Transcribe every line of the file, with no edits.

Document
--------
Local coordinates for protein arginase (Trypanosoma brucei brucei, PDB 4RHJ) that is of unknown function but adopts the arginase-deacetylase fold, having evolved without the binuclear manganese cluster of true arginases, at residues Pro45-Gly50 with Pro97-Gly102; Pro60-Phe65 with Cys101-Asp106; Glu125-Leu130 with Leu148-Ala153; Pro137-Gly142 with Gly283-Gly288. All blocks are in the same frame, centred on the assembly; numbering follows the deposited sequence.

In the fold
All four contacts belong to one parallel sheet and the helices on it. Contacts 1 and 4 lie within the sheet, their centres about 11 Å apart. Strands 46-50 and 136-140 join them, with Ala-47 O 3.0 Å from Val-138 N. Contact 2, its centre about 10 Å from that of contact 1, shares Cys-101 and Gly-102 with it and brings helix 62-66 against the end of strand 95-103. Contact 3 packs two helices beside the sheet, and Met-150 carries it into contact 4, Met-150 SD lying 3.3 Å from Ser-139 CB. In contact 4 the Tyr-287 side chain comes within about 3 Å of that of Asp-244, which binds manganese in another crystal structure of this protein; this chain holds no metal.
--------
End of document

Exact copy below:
Local coordinates for protein arginase (Trypanosoma brucei brucei, PDB 4RHJ) that is of unknown function but adopts the arginase-deacetylase fold, having evolved without the binuclear manganese cluster of true arginases, at residues Pro45-Gly50 with Pro97-Gly102; Pro60-Phe65 with Cys101-Asp106; Glu125-Leu130 with Leu148-Ala153; Pro137-Gly142 with Gly283-Gly288. All blocks are in the same frame, centred on the assembly; numbering follows the deposited sequence.

In the fold
All four contacts belong to one parallel sheet and the helices on it. Contacts 1 and 4 lie within the sheet, their centres about 11 Å apart. Strands 46-50 and 136-140 join them, with Ala-47 O 3.0 Å from Val-138 N. Contact 2, its centre about 10 Å from that of contact 1, shares Cys-101 and Gly-102 with it and brings helix 62-66 against the end of strand 95-103. Contact 3 packs two helices beside the sheet, and Met-150 carries it into contact 4, Met-150 SD lying 3.3 Å from Ser-139 CB. In contact 4 the Tyr-287 side chain comes within about 3 Å of that of Asp-244, which binds manganese in another crystal structure of this protein; this chain holds no metal.